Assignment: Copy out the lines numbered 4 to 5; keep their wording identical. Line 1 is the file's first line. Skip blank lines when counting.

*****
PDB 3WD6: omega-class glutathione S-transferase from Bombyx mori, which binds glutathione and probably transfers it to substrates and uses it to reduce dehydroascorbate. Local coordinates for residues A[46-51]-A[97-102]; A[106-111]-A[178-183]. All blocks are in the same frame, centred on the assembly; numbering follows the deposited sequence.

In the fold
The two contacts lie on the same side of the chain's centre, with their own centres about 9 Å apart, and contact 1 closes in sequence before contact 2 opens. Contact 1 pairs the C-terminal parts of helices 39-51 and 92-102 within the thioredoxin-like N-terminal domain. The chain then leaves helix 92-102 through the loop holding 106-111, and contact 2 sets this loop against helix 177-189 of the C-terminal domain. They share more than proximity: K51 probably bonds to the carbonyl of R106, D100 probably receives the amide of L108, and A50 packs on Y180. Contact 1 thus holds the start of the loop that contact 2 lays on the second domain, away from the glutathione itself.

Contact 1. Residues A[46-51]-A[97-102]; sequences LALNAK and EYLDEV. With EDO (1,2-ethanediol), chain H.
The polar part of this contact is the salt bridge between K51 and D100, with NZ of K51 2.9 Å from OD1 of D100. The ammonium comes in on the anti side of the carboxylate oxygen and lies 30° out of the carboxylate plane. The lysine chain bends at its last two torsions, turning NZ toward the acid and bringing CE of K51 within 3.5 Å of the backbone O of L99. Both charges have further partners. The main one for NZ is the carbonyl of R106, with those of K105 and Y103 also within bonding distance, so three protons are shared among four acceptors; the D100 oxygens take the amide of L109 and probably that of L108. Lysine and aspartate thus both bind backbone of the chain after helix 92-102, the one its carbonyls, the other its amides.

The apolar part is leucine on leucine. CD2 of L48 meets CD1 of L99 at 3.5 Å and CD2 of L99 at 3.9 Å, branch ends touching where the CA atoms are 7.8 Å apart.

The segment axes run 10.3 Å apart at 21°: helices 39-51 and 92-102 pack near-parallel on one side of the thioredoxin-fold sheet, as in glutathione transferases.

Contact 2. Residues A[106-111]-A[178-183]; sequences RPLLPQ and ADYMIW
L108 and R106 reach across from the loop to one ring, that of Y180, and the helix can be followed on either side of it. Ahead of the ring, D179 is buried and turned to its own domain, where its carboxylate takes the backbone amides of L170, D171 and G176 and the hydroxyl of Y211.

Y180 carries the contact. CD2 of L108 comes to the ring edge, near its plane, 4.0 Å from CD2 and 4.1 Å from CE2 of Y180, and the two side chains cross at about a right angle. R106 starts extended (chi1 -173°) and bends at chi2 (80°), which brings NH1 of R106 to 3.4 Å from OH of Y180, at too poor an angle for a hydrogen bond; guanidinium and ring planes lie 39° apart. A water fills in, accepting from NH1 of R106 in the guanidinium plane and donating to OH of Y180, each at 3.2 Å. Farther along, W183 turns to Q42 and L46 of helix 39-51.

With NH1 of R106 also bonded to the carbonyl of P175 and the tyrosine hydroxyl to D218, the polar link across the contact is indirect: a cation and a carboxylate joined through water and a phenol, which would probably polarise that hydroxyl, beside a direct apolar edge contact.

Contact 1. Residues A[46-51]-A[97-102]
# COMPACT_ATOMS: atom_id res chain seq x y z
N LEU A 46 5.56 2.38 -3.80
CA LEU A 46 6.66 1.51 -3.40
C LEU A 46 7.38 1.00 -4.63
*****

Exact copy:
Contact 1. Residues A[46-51]-A[97-102]; sequences LALNAK and EYLDEV. With EDO (1,2-ethanediol), chain H.
The polar part of this contact is the salt bridge between K51 and D100, with NZ of K51 2.9 Å from OD1 of D100. The ammonium comes in on the anti side of the carboxylate oxygen and lies 30° out of the carboxylate plane. The lysine chain bends at its last two torsions, turning NZ toward the acid and bringing CE of K51 within 3.5 Å of the backbone O of L99. Both charges have further partners. The main one for NZ is the carbonyl of R106, with those of K105 and Y103 also within bonding distance, so three protons are shared among four acceptors; the D100 oxygens take the amide of L109 and probably that of L108. Lysine and aspartate thus both bind backbone of the chain after helix 92-102, the one its carbonyls, the other its amides.